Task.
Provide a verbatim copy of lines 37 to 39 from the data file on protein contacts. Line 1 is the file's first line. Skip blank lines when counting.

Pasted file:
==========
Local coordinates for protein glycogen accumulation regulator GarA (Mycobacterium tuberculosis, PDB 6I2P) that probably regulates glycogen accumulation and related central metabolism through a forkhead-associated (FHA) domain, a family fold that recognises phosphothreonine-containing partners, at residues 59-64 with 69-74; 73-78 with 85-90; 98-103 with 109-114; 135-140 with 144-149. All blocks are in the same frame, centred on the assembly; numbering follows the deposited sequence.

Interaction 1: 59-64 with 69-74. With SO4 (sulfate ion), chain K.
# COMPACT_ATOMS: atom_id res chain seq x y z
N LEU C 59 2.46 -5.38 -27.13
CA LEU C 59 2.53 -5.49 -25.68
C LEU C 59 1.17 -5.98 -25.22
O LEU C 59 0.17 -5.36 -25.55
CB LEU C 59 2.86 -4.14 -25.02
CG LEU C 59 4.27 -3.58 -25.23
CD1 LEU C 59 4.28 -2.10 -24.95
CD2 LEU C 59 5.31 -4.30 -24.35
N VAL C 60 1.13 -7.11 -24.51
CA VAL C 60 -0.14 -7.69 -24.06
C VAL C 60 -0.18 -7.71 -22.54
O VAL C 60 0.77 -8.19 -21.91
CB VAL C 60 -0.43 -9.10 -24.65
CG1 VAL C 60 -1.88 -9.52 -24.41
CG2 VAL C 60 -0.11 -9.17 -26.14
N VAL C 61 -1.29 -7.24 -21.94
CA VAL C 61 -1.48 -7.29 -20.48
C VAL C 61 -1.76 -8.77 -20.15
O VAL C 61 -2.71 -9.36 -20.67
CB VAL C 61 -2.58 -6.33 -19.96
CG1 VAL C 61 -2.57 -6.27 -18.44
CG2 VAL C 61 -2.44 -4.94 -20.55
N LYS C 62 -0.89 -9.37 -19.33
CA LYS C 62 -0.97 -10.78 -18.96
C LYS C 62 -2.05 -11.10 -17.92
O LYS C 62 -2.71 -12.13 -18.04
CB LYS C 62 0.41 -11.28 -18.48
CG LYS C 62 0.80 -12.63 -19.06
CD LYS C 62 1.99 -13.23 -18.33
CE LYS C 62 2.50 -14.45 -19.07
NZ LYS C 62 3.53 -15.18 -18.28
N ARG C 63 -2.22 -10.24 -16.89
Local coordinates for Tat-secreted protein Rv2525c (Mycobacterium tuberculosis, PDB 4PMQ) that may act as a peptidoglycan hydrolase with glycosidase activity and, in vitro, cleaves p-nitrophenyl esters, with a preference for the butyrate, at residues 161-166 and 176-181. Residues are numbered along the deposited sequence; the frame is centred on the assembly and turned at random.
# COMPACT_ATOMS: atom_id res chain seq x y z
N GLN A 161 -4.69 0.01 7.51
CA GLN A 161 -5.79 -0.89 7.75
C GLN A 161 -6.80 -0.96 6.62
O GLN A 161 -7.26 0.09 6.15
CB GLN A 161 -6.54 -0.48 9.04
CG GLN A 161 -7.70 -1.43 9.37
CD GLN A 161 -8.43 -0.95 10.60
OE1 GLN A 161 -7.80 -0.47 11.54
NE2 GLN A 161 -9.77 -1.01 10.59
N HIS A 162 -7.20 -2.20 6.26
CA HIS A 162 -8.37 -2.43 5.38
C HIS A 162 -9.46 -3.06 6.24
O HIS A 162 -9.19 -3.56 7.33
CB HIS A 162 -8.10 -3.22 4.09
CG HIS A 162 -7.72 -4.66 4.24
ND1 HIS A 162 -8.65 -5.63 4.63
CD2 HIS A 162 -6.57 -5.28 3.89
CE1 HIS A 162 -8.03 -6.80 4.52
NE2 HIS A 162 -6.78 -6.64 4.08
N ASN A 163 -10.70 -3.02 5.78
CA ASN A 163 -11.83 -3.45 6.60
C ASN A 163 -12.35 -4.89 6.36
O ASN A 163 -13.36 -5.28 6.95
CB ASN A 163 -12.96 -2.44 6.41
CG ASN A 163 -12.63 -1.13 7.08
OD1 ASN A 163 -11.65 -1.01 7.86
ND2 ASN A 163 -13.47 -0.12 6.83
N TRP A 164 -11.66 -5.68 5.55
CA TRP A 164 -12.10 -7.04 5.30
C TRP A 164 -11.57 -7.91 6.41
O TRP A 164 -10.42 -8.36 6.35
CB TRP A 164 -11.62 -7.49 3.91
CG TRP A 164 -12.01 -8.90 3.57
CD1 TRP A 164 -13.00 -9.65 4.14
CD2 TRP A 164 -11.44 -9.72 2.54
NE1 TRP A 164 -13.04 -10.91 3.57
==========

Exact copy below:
# COMPACT_ATOMS: atom_id res chain seq x y z
N GLN A 161 -4.69 0.01 7.51
CA GLN A 161 -5.79 -0.89 7.75